We know faculty members discuss topics with students such as the courses they need to take, careers, internships and more. We also know advisers discuss some of the same things. What isn’t clear, however, is who covers what information. As colleges redesign for guided pathways, they should map out what topics advisers cover, what topics faculty cover and, more important, how to ensure that students receive consistent messages. With two-thirds of faculty members in colleges and universities being part-time, it’s important to include part-time faculty in the advising discussion.
No. 4: Should advising be mandatory? The real question is how can you continue with optional advising and expect better results? No one dares to ask that in a large group setting or during a plenary. But during a small working group, or in a one-on-one conversation, it’s usually phrased as, “How does a college make advising mandatory?”
It was not so long ago that college leaders were having this same conversation about ending late registration. Few colleges have it today, but many now have late-start classes, eight-week classes and other innovative ways of meeting the needs of students for whom the traditional 16-week class schedule doesn’t work. Is it time for your institution to consider this type of transformative change in advising?
No. 5: What else should my college be thinking about when redesigning advising? A deeper question is, “Have we included the student perspective in the advising redesign?” Frequently, college administrators and faculty members meet to design or redesign the student experience, including advising. But students are rarely invited to the conversation to share their personal experiences. When students are included, college leaders have an opportunity to understand what matters most to them.
For example, during a focus group, community college administrators asked students to give them on piece of advice about the institution. Several students shared that they would like to be assigned to advisers who specialized in their major.
- “I think it would be best if we had advisers who were in our fields and knew exactly what we should be taking, when we should take it, when the institution is offering it and what benefits we get from these particular classes, based off their knowledge and their experiences in the field.”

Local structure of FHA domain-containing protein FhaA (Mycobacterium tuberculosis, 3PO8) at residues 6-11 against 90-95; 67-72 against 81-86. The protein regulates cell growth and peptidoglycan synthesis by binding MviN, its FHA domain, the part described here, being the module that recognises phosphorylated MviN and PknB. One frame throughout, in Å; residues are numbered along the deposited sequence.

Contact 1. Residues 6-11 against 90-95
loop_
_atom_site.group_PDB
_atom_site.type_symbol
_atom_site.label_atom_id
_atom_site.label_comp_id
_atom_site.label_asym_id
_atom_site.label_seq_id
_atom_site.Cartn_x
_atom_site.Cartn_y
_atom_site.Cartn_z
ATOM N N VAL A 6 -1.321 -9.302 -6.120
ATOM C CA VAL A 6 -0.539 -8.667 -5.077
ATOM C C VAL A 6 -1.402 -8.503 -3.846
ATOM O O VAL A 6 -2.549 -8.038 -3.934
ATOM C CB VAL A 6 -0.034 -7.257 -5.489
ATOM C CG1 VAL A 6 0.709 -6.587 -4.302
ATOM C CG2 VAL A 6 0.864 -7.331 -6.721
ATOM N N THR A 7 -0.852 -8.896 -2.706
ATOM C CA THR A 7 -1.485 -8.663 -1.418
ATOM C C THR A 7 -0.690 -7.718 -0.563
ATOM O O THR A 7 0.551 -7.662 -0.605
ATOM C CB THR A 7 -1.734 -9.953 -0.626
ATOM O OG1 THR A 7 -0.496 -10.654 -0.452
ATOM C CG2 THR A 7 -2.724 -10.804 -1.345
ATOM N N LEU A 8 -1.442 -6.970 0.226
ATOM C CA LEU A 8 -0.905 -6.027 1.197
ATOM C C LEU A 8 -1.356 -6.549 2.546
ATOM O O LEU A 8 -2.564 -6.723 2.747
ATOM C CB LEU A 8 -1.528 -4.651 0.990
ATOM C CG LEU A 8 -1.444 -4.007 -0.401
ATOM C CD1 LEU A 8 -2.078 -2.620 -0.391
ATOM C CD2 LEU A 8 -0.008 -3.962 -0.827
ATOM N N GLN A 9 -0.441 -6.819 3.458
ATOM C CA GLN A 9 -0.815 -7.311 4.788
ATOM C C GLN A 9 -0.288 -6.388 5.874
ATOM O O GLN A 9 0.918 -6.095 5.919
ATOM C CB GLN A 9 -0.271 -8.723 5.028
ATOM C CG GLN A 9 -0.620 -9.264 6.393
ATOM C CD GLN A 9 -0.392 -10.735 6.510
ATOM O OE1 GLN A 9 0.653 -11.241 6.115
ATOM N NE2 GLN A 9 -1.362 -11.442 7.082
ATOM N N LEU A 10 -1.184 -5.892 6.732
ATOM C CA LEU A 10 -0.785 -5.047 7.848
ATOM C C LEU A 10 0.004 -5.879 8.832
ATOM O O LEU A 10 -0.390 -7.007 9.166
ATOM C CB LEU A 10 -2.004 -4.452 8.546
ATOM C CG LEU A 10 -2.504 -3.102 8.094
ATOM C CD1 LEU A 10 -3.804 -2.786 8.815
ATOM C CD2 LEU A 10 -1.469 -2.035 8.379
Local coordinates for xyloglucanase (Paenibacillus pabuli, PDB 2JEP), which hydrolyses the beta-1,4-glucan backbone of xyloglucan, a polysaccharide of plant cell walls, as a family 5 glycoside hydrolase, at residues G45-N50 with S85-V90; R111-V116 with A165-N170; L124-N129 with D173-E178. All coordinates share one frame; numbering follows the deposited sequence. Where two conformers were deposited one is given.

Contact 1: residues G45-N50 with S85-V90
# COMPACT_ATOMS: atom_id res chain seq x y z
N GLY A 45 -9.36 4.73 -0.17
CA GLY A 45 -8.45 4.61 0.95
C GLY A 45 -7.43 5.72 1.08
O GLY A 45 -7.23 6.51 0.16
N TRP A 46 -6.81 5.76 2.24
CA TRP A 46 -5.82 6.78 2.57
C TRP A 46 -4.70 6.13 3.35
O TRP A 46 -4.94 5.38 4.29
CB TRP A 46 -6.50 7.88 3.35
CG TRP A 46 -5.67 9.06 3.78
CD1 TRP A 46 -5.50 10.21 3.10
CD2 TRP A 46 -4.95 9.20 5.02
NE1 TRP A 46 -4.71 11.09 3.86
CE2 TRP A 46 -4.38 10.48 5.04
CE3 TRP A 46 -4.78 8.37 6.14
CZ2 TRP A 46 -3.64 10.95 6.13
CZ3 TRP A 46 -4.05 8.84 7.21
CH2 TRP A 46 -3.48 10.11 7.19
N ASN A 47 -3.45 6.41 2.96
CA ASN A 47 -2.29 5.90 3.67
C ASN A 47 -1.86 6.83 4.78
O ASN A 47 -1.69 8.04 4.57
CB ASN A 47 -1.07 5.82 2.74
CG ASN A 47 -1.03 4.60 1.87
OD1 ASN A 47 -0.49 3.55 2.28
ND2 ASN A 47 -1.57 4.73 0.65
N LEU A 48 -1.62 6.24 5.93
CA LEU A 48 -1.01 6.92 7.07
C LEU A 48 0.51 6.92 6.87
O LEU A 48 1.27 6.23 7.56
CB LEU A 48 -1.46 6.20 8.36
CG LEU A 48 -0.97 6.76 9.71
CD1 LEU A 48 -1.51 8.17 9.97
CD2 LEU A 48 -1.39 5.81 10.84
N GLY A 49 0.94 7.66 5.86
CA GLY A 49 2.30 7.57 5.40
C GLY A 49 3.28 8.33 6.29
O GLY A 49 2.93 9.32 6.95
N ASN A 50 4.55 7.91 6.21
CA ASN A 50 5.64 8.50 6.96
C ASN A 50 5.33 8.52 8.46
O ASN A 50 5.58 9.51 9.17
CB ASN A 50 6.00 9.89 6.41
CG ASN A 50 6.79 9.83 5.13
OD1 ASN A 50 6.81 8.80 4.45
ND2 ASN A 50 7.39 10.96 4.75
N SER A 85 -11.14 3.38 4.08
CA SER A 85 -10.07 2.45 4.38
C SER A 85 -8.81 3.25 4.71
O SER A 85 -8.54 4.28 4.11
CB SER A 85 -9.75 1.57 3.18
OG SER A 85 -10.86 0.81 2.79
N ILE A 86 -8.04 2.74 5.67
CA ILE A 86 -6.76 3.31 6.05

- “I think the advisers should be specialized in the degree program that you’re in so that they can advise you better. They would be more knowledgeable. I know that I feel like I’ve just lucked out that my adviser is more knowledgeable because of her personal experiences, but not everyone has that same experience.”
- “As much as I do believe more advisers, of course, is always a good thing, I really wish this college would organize our advisers differently. Right now, I don’t quite understand how they’re organized, but it does feel very much, as you come in, you’re just assigned to one. I always feel like it would be better if it was program specific -- as soon as you declare a meta-major that you are transferred to an adviser who knows all about that meta-major … That way, the advisers would have more knowledge, and I think it would break it down more so they wouldn’t have so many students at one time.”
Who knows firsthand what is working well and what needs improvement? Students! So, ask them.
We constantly learn from colleges as we travel across the country, and the one consistent takeaway is that there’s no silver bullet. Colleges are approaching the redesign of advising in many different ways. For example:
- Jackson College in Michigan has students fill out an intake form, as you might do when you go to a doctor’s office, but the form asks them about their lives.
- Alamo Colleges created Alamo Advise, a defined plan for advisers to reach out to students before their arrival at one of the five campuses. Advisers continue to connect with students at specific milestones; for instance, students are required to meet with an adviser after having earned 15, 30 and 45 credit hours. If a student does not meet with an adviser, then a hold is placed on their account until the student receives a pin from the adviser that’s required for registering for classes.
- St. Petersburg College in Florida completely redesigned the student advising experience, moving it from a transactional one to a relational one. Their advisers had to complete 120 hours in career training as part of the redesign.
- Skyline College in California developed SparkPoint, “a financial education and coaching center to improve college connection and completion by mitigating economic disparities.”
All four of these examples approached the redesign of advising in a distinct way, and all four have seen positive results from the changes they have made.
This is not easy work. It is not stand-alone work, either, but part of the guided pathways redesign effort. In doing that work, it’s vital to ask, “What problem is the college trying to solve?” before you begin the conversation.